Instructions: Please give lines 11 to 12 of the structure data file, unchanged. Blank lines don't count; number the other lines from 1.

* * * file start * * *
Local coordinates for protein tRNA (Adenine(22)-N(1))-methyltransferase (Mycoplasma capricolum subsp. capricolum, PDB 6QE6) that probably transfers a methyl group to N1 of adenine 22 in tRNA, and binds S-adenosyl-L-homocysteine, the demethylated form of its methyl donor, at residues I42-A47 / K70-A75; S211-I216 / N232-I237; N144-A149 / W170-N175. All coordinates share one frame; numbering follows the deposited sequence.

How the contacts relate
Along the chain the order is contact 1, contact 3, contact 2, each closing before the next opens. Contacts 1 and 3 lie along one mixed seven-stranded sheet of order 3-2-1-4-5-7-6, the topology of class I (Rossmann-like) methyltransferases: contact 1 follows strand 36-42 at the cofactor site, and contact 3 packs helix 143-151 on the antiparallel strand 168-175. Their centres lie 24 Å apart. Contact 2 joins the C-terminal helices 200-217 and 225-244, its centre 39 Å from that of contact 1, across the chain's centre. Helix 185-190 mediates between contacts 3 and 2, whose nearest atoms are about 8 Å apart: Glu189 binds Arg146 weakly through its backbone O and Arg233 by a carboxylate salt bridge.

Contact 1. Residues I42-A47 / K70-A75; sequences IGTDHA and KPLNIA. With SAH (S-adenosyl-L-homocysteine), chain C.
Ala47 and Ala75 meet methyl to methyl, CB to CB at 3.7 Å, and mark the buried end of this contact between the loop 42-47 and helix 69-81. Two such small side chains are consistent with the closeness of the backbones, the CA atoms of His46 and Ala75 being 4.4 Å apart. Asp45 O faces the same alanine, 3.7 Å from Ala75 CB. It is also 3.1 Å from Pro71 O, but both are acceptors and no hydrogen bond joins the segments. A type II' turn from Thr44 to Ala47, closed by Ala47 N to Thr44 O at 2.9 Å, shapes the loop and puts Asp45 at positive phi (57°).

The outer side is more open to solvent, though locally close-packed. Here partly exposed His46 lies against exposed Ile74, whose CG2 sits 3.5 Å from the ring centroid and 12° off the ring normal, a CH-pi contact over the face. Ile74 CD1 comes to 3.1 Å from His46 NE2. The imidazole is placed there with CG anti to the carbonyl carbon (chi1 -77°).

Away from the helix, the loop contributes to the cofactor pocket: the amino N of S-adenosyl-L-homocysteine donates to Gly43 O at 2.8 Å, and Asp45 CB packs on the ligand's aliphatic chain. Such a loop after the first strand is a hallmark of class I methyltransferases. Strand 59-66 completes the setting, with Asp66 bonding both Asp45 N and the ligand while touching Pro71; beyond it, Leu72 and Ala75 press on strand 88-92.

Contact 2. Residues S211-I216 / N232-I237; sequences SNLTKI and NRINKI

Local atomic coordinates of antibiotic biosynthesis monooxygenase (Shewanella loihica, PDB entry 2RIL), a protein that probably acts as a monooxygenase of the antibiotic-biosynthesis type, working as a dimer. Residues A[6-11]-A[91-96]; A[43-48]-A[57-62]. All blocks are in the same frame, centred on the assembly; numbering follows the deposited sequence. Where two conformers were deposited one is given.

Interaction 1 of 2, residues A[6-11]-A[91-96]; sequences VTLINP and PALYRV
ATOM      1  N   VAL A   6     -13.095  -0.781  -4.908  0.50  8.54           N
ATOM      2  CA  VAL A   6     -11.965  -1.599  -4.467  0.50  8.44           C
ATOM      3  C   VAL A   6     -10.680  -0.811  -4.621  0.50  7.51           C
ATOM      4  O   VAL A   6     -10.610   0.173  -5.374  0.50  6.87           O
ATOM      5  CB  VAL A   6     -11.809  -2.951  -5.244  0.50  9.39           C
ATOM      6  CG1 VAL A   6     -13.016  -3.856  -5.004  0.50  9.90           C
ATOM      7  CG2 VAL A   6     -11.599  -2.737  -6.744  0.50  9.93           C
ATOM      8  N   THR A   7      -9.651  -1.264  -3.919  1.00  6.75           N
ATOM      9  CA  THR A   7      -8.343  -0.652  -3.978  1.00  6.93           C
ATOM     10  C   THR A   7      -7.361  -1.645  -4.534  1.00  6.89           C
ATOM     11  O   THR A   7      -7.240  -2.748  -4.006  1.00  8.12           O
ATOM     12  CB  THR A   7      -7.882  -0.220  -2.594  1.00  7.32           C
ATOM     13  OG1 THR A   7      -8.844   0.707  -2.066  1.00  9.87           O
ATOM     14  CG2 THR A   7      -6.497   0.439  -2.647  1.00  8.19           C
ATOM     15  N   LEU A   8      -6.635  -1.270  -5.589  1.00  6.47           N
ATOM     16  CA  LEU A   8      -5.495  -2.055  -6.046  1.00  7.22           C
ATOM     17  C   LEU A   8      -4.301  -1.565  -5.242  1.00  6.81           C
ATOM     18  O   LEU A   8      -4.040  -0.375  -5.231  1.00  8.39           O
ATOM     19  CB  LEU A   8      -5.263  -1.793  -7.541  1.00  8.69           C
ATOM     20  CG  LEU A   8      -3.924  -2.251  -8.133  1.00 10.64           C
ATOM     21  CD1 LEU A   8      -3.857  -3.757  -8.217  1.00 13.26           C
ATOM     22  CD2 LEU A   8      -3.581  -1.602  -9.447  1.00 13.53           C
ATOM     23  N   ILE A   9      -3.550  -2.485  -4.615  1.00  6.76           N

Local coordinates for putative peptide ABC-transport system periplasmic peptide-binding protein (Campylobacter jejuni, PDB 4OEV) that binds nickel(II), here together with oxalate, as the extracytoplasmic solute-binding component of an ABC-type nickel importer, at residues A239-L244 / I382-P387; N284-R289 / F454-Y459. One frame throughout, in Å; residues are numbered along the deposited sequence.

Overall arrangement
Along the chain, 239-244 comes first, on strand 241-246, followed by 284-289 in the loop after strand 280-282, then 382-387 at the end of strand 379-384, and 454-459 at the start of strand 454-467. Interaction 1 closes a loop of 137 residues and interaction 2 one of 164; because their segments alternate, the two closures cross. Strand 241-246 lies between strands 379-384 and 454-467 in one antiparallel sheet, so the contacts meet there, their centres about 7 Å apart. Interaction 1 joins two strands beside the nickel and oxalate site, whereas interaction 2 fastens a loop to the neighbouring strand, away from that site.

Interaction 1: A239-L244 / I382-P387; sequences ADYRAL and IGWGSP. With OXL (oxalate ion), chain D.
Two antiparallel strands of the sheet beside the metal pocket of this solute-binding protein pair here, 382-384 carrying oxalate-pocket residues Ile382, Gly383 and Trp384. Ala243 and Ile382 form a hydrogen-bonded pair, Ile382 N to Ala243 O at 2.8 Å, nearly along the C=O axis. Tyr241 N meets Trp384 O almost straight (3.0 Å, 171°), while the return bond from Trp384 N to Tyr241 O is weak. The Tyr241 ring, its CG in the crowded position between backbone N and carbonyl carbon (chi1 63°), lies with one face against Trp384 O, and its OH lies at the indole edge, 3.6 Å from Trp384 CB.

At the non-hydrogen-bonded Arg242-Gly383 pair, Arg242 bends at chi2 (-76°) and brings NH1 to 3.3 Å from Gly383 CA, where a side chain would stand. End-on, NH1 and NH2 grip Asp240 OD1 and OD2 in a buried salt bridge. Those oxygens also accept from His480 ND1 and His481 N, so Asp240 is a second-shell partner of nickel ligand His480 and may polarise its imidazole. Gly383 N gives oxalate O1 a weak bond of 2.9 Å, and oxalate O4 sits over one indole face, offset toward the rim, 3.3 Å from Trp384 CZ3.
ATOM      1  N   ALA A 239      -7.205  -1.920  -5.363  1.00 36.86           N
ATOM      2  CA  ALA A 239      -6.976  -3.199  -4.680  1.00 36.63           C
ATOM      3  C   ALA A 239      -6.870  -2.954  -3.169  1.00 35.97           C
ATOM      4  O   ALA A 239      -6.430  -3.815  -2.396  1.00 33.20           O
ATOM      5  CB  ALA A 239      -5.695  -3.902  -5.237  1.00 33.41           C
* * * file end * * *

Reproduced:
ATOM      1  N   VAL A   6     -13.095  -0.781  -4.908  0.50  8.54           N
ATOM      2  CA  VAL A   6     -11.965  -1.599  -4.467  0.50  8.44           C